Nonetheless, I find myself asking this year if the reason we become so sentimental about Christmas is that it poses no threat to us or to anyone's order of the world. You say early on, "In a baby, not a king," but is this baby not a king, the ultimate both/and?

I read a blog post recently that suggested that rather than pushing the themes of "Don't forget the Christ in Christmas" and "Jesus is the reason for the season," maybe Christians need to let go of Christmas in the hope that perhaps we might yet recapture Easter. I find myself wondering if the reason we are able to sentimentalize Christmas is that a baby in a manger is no threat to anyone today. Two thousand plus years later, he's not even a threat to Herod anymore. The grown man, crucified and resurrected, on the other hand, demands a response. I think that C. S. Lewis tried to say that in Mere Christianity when he suggested that we don't get to pick and choose what we want with the grown man. He calls us either to take up our own cross and follow, or to reject the call and go our own way. That is a huge threat to every conceivable point of allegiance.

Again, I love the feeling of Christmas as much as anyone, but does it lead me in a direction contrary to which I need to go? Is there not a reason why Advent was and remains a penitential season on the liturgical calendar?

Anonymous said...

Rev. Mike, Easter is the biggest Christian holiday anyway. It is way above Christmas.

Easter is more interesting however. I've wondered for a long time would any Christian (given the opportunity) save Jesus (and why)? I am also wondering if no one else would sacrifice Jesus (for our sins), would you take the task upon yourself and do it on your own (and why)?

Sincerely,
Rev. Iztok

Nick said...

Thank you Jane for the mention. I do agree with what Rev. Mike has said in a large part, but with a disagreement. Once the incarnation is a reality, the resurrection does fit in nicely. From the perspective of soteriology, Easter is more important. Without the resurrection, there is no salvation. If Christ has not been raised, we above all men are to be pitied.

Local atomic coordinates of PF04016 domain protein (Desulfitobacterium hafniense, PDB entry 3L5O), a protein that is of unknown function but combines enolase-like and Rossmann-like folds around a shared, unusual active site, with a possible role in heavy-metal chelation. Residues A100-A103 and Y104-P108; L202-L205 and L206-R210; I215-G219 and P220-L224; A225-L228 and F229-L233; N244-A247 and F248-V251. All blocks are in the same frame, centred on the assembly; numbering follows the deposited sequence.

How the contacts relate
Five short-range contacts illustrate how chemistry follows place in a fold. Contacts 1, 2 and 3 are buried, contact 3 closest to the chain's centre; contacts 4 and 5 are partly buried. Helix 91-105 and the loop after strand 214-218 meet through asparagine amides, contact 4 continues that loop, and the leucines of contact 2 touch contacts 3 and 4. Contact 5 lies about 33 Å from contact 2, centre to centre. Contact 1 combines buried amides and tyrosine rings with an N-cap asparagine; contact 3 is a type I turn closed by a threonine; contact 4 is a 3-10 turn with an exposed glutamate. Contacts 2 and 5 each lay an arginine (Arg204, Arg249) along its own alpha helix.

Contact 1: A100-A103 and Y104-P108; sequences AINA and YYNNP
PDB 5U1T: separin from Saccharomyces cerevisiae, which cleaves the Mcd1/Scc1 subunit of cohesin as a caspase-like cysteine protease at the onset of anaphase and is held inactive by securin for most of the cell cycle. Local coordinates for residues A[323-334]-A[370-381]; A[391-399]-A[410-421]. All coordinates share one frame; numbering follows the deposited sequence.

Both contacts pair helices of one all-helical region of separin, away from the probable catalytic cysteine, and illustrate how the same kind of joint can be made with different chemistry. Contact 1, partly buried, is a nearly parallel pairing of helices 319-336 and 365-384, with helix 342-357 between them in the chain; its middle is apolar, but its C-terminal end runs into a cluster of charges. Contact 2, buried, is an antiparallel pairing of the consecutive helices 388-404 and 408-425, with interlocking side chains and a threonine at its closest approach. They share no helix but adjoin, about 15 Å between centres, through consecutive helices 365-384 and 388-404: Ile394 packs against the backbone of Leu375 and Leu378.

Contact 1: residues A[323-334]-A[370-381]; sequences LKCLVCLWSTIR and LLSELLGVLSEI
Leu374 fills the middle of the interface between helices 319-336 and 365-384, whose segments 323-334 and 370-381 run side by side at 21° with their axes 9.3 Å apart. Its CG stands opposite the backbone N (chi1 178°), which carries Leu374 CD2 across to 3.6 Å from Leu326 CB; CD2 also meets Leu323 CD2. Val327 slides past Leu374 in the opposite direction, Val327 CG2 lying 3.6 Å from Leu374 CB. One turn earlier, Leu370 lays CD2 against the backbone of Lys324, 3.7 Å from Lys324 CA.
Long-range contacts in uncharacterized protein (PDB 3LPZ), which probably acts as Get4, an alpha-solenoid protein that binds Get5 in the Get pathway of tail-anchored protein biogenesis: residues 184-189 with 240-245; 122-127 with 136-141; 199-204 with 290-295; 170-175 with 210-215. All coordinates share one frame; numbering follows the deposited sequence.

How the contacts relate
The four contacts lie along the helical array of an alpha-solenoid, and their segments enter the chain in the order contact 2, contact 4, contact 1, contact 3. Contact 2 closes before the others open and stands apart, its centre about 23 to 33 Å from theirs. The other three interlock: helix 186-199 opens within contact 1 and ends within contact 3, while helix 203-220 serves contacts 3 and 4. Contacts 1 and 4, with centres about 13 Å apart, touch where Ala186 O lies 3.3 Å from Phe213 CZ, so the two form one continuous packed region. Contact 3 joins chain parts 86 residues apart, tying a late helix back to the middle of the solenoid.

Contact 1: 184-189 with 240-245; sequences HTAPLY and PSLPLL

But I shall speak on wonder for now. I recently wrote an article on this and I can put it up if it is alright or at least a link to it. However, wonder consists in recognizing things as they are and not taking them for granted. I should have wonder that my eyes open every morning. G.K. Chesterton said "If my children thank Santa Claus for putting candy in their stockings, ought I not to thank God for putting two feet in mine?"

Look at the colors that you see. They did not have to be there. Listen to music. It did not have to be there. Look at a child any time of year and see how they eagerly want to explore the world around them and learn all they can.

I consider boredom one of the worst problems facing Christianity today, and I am just as guilty of it many times on the job. Why be bored when I can contemplate the wonder of the Trinity for instance? It is a sad state of affairs when in our minds, even God has often lost his wonder.

I do plan to go back home for Christmas and have a Christmas like I've never had before. Do I plan on getting a lot of stuff? Doesn't really matter. I have a few things I'd like to get, but I won't be scornful if I don't. Will I be able to spend much time? Nope. I gotta get back and get to work the next day. I will go though and see my family and be reminded that they let me come here with their full support and are counting on me to make a difference.

Christmas is the time that changes everything. The Word did become Flesh. Read those words in John 1:14 over and over. Consider them. The heavenly came down and took on the nature of the Earthly.

Merry Christmas everyone.

Danbo020759 said...

"What wonder?" some would say. My mom always told me, "Keep it simple, son."

God so loved the world, that in the fullness of time He sent His only begotten Son. He became a man, like us in all ways save sin. He came into the world in obscurity, in poverty and in humility. He espoused the teaching of placing oneself last so that one may be considered among the first of His Father's kingdom. At the appointed time, He laid down His (human) life for us (it was not taken, it was laid down) for the remission of sins. By doing so, He destroyed death and conquered sin and purchased for us the rewards of eternal life.

Now if that's not a wonder, I wonder what can be!!! You couldn't write a movie better than that.

D.J. said...

Mike,

I think you make some very insightful points - we cannot disconnect Christmas from Resurrection Day (I really dislike the term 'Easter'). The same Christ who was born in Bethlehem died to take our sin and condemnation away.

Iztok,

I'd like to point you to Dan's point that no one took Christ's life, he laid it down of his own accord. God is sovereign over all things, human actions among them (though we still carry full responsibility for the decisions we freely make), and thus your repeated question of "would you sacrifice Jesus if no one else would" just sounds silly to the serious Christian who trusts that all events, including the crucifixion, have been ordained by God exactly as they have happened.

Dan,

You make the point I often stress to my students - as we constantly contemplate "the old, old, story," may we never let "familiar" become "mundane."